(Women Division, 1985).
In Pakistan, particularly in rural and suburban areas, women are placed largely at the
bottom end of the educational system in
comparison to their male counterparts (Khan,
1989; King and Hill, 1993 and Khalid 1996).
Traditionally, it is assumed that women are
limited to their homes and men are the
breadwinners of the family. In this situation,
education can play a vital role in enhancing the
54
status of women and placing them on an equal
footing with their male counterparts. Education
of women usually increases their ability to
secure employment in the formal sector.
According to Haq (2000) “No society has ever
liberated itself economically, politically, or
socially without a sound base of educated
woman”. This is a very interesting and powerful
statement because only education is not
sufficient factor facilitating the process of
women
empowerment.
Rather
women
empowerment is a very complex agenda to be
achieved. Education can be one of the important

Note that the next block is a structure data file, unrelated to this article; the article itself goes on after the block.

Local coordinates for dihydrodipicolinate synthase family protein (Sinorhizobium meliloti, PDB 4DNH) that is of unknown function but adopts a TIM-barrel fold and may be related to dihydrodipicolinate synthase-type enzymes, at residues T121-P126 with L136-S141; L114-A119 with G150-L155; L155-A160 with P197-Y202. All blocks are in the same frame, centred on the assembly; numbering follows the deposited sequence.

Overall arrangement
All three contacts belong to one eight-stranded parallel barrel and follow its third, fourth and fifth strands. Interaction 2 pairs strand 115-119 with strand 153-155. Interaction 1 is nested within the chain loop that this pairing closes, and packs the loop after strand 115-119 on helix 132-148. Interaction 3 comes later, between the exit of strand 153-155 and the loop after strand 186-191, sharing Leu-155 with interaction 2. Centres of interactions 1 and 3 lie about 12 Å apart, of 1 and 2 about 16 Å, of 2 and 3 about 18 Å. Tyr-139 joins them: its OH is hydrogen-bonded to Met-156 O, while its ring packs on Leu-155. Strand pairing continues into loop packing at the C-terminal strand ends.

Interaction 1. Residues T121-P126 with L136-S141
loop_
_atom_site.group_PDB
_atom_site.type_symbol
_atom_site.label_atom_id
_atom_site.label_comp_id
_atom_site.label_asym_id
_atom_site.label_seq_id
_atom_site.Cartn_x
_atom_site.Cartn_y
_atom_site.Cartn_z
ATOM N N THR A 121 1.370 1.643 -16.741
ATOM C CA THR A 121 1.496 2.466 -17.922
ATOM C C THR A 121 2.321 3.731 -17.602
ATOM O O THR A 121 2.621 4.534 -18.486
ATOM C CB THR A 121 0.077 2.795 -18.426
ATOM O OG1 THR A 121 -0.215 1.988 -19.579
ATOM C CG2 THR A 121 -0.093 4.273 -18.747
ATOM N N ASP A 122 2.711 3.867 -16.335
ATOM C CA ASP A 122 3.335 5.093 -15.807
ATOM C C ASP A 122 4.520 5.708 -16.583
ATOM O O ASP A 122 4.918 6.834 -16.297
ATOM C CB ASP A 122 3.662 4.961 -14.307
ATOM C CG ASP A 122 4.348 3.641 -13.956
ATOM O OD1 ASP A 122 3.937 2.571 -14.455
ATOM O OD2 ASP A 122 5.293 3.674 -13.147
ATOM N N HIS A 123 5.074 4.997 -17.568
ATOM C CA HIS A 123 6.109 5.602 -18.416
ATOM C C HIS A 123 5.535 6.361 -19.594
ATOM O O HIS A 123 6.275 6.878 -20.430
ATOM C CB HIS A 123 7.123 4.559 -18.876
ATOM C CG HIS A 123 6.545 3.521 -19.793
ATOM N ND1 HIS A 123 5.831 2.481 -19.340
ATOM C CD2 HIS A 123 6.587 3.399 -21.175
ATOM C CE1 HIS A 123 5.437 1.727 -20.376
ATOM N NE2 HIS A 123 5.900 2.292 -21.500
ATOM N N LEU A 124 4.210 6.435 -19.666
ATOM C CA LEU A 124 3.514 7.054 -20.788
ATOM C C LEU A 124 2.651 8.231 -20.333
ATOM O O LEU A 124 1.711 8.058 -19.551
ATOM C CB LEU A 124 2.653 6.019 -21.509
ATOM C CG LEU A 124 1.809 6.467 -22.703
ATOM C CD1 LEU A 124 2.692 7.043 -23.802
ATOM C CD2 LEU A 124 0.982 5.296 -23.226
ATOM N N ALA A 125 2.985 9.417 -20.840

conducive factors. Education helps women in
personal gains in releasing their potential in
terms of fulfilment, satisfaction; the fact that
society will function most fully if all its
members are treated equally; the observation
that educated mothers can stimulate the
educational growth of their offspring in ways
that fathers find more difficult. Some interesting
narrations of the participants are given below:
Higher education definitely raises
women’s status whether she contribute
in the income of the family or not. She
can be at par with men. Majority of
the women in our country are
uneducated that is why they are
suppressed. It is the duty of school
teachers to tell them that becoming a
wife is not their ultimate goal. Their
standing up on their feet and being
something is important. I always teach
my students about their worth and
importance as a human being. I have
young and new faculty. I have only
one message for this young lot that
search and go ahead. This is not the
end of the world go and explore
opportunities.
Another participant describe the role of
education in following way
I am very thankful to God that I
am an educated lady. If I did not get
education I might be house wife
JRRE Vol.6, No.2, 2012
without any individual recognition and
spend my life as a wife. I enjoyed my